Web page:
LOS ANGELES — Viacom Inc. on Wednesday pre-released details about executive pay that show an 85 per cent drop in compensation for its ailing 92-year-old executive chairman, Sumner Redstone, amid legal battles questioning his health and competence.
It's the latest twist in two parallel courtroom battles over Redstone's personal care and whether company executives and board members were upfront with shareholders about his ability to lead the multibillion-dollar companies he controls, Viacom and CBS Corp.
Viacom said Redstone's compensation in fiscal 2015 declined 85 per cent to $2 million from $13 million in fiscal 2014. It said CEO Philippe Dauman's compensation fell about 16 per cent to $36.9 million.
The pay was for the 12-month period that ended Sept. 30, a fiscal year that saw Viacom's stock fall more than 40 per cent.
The pre-release of the compensation details was an unusual move. Public companies provide full rundowns of executive compensation in their proxy statements ahead of their annual shareholder meetings. Viacom's proxy is coming out later this week.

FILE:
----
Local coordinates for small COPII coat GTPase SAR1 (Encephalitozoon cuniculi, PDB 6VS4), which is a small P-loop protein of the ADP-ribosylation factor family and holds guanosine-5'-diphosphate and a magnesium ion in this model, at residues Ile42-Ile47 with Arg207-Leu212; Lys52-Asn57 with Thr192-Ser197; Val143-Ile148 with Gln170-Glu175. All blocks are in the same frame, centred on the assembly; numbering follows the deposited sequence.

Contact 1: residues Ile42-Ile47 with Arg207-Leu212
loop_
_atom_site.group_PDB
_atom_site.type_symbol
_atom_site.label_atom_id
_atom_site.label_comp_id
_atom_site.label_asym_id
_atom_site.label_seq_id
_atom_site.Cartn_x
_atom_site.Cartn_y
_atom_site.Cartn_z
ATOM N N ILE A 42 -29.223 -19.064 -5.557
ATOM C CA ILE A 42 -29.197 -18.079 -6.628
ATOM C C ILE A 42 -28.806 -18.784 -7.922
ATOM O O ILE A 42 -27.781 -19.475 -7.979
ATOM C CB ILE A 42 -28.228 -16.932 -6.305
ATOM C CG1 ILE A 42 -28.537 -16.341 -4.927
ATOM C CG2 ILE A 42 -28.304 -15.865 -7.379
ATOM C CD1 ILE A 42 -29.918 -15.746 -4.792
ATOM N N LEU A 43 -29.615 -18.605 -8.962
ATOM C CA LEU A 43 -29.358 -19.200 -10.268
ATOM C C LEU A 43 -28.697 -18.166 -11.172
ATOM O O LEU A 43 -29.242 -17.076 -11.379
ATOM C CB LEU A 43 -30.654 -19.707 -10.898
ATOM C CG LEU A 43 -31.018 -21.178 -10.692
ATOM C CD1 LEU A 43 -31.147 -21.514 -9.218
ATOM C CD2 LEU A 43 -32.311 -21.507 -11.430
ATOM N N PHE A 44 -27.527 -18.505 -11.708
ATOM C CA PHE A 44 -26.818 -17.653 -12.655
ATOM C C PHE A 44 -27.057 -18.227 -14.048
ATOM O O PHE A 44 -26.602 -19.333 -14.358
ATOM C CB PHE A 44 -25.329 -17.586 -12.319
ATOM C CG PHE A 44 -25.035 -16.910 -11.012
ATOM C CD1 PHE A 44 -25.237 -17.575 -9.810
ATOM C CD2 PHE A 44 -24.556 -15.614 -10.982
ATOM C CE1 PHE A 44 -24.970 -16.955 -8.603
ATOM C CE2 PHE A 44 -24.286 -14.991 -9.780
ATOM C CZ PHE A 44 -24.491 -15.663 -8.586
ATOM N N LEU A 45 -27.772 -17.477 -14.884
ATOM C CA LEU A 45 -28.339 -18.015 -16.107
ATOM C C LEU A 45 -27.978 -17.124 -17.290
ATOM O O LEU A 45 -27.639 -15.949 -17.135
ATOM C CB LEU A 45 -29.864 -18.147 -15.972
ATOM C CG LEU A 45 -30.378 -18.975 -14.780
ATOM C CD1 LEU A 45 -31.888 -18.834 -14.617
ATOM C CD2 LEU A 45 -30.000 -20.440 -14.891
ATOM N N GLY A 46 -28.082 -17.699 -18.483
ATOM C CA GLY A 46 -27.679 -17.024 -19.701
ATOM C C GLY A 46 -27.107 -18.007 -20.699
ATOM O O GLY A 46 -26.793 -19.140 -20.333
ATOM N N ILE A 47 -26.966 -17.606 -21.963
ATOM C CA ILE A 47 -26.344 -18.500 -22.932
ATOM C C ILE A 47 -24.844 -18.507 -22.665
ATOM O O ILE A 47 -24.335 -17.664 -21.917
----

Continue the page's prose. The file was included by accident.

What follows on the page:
Richard Greenfield, the lead attorney who filed a shareholder lawsuit in Delaware on Tuesday, said Redstone's pay cut wasn't enough and that his pay ought to be zero.
Greenfield said he suspected the companies were preparing the move for some time.
"It seems to me both companies were probably anticipating shareholder litigation because what's happened has been so unusual — to pay somebody who is near death anything," Greenfield said.
A Viacom spokesman declined to comment beyond the statement.
The shareholder lawsuit accuses company directors of breaching their fiduciary duties to shareholders by allowing millions of dollars to be paid to Redstone while he was physically and mentally incapacitated and unable to carry out his duties as chairman.
The lawsuit comes after a former companion and caretaker of Redstone claimed in a California lawsuit that he is no longer mentally competent and that his signature on a document appears to be forged.
Viacom has said that the Delaware lawsuit is without merit and the company intends to fight it vigorously.
The Associated Press